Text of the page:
Along the way, Neil told me about his childhood in rural Tennessee, about barefoot days of poverty during the depression. and about entering the hotel business and banking. The Griffins had driven all the way from Memphis to Salt Lake, as they usually did for the annual meeting, so they would have their own car and be able to chauffeur their friends and fellow messengers around the convention host city. Brunch that day was paid for by Jack Ingram, but only after some protest by the Griffins, who were not used to having others pay for their meals.

We rode back to Salt Lake City together to make the Pastor’s Conference.

Before leaving Salt Lake, I exchanged contact information with the Griffins, who invited me to stay at their home any time I was in Memphis. Later that year, while driving back to Texas from Wake Forest, NC for the Christmas holiday, I stopped at the Griffins and attended Bellevue with them on Sunday morning. We went to lunch at a cafeteria not far from their home, and I drove on to Texas.

Two years later, I ran into the Griffins again in Orlando for the SBC annual meeting. That Sunday morning, Neil and Elizabeth drove me to church (my memory tells me it was Aloma Baptist in Winter Park, but it may have been First Baptist) to hear Dr. Adrian Rogers preach. After the service, Neil introduced me to Dr. Rogers, who pulled on my necktie and then bear hugged me.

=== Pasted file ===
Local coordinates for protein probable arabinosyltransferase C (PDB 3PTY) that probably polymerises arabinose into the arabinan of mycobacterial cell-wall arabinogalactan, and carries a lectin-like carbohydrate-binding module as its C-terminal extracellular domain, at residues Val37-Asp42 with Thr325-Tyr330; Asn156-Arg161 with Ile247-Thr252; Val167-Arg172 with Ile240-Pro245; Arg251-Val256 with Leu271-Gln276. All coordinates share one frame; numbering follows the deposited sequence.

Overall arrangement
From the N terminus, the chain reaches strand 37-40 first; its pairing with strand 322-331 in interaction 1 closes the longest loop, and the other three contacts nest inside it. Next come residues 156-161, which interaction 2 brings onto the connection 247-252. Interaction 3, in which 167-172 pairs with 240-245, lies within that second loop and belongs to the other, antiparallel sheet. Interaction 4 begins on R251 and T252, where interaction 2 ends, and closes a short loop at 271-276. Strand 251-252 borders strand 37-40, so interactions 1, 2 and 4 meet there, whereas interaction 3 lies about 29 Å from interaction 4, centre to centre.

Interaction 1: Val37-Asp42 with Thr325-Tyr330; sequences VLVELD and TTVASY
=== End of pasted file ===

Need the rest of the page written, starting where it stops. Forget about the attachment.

I was star struck, as most young preachers were when meeting Adrian for the first time. Later that week, after the adoption of the BFM2k, I sat in the lounge on one of the top floors of the Rosen Hotel with my friend Bruce Ashford watching news coverage of the day’s events. After a few minutes, we realized someone was standing behind us.

It was Adrian Rogers.

So there we sat, with Adrian standing behind us, watching Al Mohler explain what Baptists had done earlier that day to a world that never seems to understand the complexities and, in fact, beauty of Southern Baptist polity.

The 2000 convention ended, and I went back to Wake Forest later that summer. (I had briefly attended SWBTS in 1999-2000 while serving as interim pastor of a small church in North Texas). Along the way, again, I stopped at the Griffins house for the night.

Early the next morning, after coffee, I was preparing to pack up my car and continue the journey to Wake Forest when Neil asked me to wait a few more moments. He ventured downstairs to the basement, and after a few moments he slowly climbed the stairs to meet me in the entryway to their home. He handed me an envelope, his eyes filling with tears.

Inside that envelope was a check made out to Southeastern Seminary for $1000.00. Choking through his tears, Neil told me he and Elizabeth wanted to help pay for my seminary education. I cried a little with him, we hugged, and I drove to Wake Forest to finish my M.Div.

That was the first of several $1000.00 checks the Griffins wrote to help cover the costs of my seminary education. When I graduated from Southeastern in Dec. 2002, they sent me a card with a $100.00 bill.